Figure 2 represents examples of usage of the EFTEM based PCR analytical approach for evaluation of the ultrastructural-mechanical characteristics of organic polymer systems within ATEM. The PCR technique based on the fact that the bulk (π + σ) plasmon peak features (energy and intensity) are a sensitive function of both: the valence electron density and the thickness of the sample . Since both Ep - electrical resistivity (ρ) and Young´s modulus (E) - ρ correlations were shown to exist, a relation between Ep and E was expected and then verified for carbonized samples . For amorphous/polycrystalline organic materials any theoretical work concerning Ep - mechanical property relation has not been done yet. However low-loss EELS spectra obtained from the amorphous/polycrystalline polymers (fig. 3 (A)) indicate that Ep are slightly shifted from each other, and considerably shifted from the graphite. On the other hand, the intensity of a volume plasmon peak is mainly a function of the thickness of the sample, although it also can be influenced by sample anisotropy and diffraction effects [7, 10]. The thickness-related effects, which substantially mask a material contrast (due to high input of intensity in the EFTEM bulk plasmon image), for the organic samples can be adequately removed by normalizing the bulk plasmon image on the carbon elemental map . Normalization by the specimen thickness (t/λ map) which is used in absolute quantification algorithm, cannot eliminate thickness (t) variation effects properly because the relative thickness map, in addition to sample thickness variation, also reflects variation in Z (atomic number), and depends on the accuracy of inelastic mean free path (λ) determination . The carbon map reflects mainly the intensity distribution of the signal obtained from the inner shells of carbon atoms within the sample volume, and for thin organic samples can be considered as a more accurate representative of the sample thickness . Therefore the resulting PCR image contains enhanced signal from intrinsic physical characteristics of the sample. Important that PCR data according to statistics are very similar to atomic force microscopy (AFM) phase images, where phase shift related to the hardness and elastic modulus of the materials. The major parameters which influence PCR image contrast are the energy window position and width (fig. 4) for the bulk plasmon image. These parameters have to be optimized for each particular sample composition. The Ep of polycaprolactone (PCL) and polylactid (PLA) are localized near 21 eV in contrast to carbon supportive film, which has Ep of nearly 25 eV (fig. 3 (A)). By centering the energy window near the Ep of particular phases within the sample, one can expect to get a maximum contrast from them (fig. 4). Since the material contrast almost solely depends on Ep, the energy slit width has to be chosen as small as possible in order to get highest possible contrast .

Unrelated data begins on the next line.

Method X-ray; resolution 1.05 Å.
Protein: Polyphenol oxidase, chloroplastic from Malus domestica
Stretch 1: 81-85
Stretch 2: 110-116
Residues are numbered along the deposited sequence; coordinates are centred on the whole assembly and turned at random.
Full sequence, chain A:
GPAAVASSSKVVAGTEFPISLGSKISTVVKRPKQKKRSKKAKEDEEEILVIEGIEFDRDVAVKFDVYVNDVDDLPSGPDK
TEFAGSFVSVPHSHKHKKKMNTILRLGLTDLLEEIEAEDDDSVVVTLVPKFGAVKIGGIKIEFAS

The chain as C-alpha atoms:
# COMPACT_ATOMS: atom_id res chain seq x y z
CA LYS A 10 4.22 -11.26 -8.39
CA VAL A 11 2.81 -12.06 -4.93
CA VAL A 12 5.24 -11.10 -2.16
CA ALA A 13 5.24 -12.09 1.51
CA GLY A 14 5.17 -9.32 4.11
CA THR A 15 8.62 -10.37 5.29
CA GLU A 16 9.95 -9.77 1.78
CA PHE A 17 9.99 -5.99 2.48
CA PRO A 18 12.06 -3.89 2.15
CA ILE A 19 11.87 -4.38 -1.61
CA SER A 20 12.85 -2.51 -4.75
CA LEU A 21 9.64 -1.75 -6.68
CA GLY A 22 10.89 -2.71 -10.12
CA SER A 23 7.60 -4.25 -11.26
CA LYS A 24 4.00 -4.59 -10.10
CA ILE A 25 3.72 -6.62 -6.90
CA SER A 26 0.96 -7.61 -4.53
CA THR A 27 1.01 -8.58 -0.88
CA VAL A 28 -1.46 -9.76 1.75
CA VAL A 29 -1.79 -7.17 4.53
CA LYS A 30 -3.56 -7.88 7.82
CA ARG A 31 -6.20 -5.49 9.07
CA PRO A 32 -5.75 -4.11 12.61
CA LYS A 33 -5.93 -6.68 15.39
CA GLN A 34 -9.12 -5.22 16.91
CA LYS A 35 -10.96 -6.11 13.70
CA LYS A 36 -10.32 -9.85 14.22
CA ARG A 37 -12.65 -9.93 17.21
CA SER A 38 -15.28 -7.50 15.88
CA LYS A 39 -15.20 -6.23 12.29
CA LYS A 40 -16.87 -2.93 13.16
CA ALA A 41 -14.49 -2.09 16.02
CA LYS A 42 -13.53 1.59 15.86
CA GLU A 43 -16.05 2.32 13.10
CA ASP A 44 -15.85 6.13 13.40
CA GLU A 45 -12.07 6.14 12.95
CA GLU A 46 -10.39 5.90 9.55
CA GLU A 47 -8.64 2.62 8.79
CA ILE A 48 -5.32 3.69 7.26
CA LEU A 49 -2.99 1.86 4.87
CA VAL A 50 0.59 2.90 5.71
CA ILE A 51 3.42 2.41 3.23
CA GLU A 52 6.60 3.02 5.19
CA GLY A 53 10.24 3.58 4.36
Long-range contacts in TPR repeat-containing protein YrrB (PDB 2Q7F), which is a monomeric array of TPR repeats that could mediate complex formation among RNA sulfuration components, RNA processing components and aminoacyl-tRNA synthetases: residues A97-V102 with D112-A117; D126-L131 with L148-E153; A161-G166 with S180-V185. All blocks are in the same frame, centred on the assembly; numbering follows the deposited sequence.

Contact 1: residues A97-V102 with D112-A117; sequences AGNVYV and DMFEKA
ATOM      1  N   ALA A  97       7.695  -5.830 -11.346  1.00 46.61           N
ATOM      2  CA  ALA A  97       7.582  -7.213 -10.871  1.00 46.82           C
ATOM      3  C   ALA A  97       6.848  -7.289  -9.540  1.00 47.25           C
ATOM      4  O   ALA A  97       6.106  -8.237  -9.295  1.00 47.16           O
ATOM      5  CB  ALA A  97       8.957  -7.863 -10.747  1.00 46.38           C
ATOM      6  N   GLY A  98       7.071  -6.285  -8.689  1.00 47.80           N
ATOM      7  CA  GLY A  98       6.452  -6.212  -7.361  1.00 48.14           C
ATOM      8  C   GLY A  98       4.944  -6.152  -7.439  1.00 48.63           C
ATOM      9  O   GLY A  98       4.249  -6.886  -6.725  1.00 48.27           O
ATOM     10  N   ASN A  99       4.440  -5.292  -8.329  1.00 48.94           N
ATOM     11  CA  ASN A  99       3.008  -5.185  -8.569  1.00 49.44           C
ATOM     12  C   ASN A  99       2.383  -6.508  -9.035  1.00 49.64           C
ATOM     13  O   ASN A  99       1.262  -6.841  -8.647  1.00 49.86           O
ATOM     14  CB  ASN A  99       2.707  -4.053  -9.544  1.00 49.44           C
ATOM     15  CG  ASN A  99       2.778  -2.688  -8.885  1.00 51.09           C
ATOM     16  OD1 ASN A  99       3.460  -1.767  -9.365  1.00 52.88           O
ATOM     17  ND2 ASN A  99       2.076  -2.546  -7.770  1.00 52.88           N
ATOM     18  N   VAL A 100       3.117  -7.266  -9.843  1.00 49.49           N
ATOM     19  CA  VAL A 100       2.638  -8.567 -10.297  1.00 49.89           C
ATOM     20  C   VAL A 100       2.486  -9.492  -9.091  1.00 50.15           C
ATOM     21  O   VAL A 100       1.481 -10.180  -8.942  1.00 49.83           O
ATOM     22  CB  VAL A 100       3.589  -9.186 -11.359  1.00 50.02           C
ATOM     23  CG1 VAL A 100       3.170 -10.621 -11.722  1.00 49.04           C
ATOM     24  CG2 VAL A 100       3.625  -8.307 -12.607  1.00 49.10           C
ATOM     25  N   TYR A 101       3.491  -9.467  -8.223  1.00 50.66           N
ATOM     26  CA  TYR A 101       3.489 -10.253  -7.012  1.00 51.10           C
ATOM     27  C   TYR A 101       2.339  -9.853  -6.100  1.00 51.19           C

PCR Imaging for Extracting Surface Related Signal of Negatively Stained/Metal Shadowed Organic Materials
As it was mentioned above volume plasmons result from the collective excitation of the valence electrons and also reflect the solid-state character of the specimen . For the sample area which contains a metal layer, the physical density also increases resulting in a higher valence electron density. Therefore the signal from the surface replicated metal atoms also included in the EFTEM volume plasmon image. However in contrast to conventional EFTEM core-loss elemental mapping which shows only the presence of the chemical elements within the sample in 2D image, the volume plasmon image seems to contain additional information about collective interaction of those elements with each other. Therefore in PCR image the intact metal layer and the broken one (due to electron beam damage) (fig. 5 (A, B)) exhibit a completely different contrast appearance (continuous 3D-like and grainy 2D like correspondently). This phenomenon allows one to extract the surface related signal from stained organic samples by PCR. In summary the EFTEM volume plasmon imaging contains a tremendous potential for the soft matter characterization as well as for the theoretical evaluation of the phenomenon.
We are very grateful to Franz P. Schmidt, Michaela Albu and Ferdinand Hofer for fruitful discussions. This work was supported by Austrian Cooperative Research (ACR).
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Dr. Nadejda B. Matsko (corresponding author via e-mail request button below)
Dr. Ilse Letofsky-Papst
Institute for Electron Microscopy and Nanoanalysis (FELMI-ZFE)
Graz University of Technology
Dr. Vikas Mittal
Chemical Engineering Department
The Petroleum Institute
Abu Dhabi, UAE